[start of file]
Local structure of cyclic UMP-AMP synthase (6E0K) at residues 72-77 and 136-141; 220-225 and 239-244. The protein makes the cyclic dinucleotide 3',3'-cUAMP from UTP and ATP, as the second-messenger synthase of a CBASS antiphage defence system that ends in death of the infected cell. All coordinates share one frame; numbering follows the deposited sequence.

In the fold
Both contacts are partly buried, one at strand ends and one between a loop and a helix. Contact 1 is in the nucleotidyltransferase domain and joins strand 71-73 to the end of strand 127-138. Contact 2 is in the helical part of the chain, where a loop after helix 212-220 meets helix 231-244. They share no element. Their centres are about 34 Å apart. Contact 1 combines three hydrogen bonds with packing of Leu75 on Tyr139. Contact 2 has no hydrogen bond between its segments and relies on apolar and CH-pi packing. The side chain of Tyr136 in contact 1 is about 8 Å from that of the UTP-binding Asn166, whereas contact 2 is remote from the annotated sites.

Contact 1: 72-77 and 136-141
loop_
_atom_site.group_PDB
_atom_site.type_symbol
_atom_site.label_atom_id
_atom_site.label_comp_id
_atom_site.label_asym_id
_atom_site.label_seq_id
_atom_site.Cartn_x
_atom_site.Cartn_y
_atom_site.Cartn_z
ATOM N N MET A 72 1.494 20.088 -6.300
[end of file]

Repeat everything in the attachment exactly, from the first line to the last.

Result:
Local structure of cyclic UMP-AMP synthase (6E0K) at residues 72-77 and 136-141; 220-225 and 239-244. The protein makes the cyclic dinucleotide 3',3'-cUAMP from UTP and ATP, as the second-messenger synthase of a CBASS antiphage defence system that ends in death of the infected cell. All coordinates share one frame; numbering follows the deposited sequence.

In the fold
Both contacts are partly buried, one at strand ends and one between a loop and a helix. Contact 1 is in the nucleotidyltransferase domain and joins strand 71-73 to the end of strand 127-138. Contact 2 is in the helical part of the chain, where a loop after helix 212-220 meets helix 231-244. They share no element. Their centres are about 34 Å apart. Contact 1 combines three hydrogen bonds with packing of Leu75 on Tyr139. Contact 2 has no hydrogen bond between its segments and relies on apolar and CH-pi packing. The side chain of Tyr136 in contact 1 is about 8 Å from that of the UTP-binding Asn166, whereas contact 2 is remote from the annotated sites.

Contact 1: 72-77 and 136-141
loop_
_atom_site.group_PDB
_atom_site.type_symbol
_atom_site.label_atom_id
_atom_site.label_comp_id
_atom_site.label_asym_id
_atom_site.label_seq_id
_atom_site.Cartn_x
_atom_site.Cartn_y
_atom_site.Cartn_z
ATOM N N MET A 72 1.494 20.088 -6.300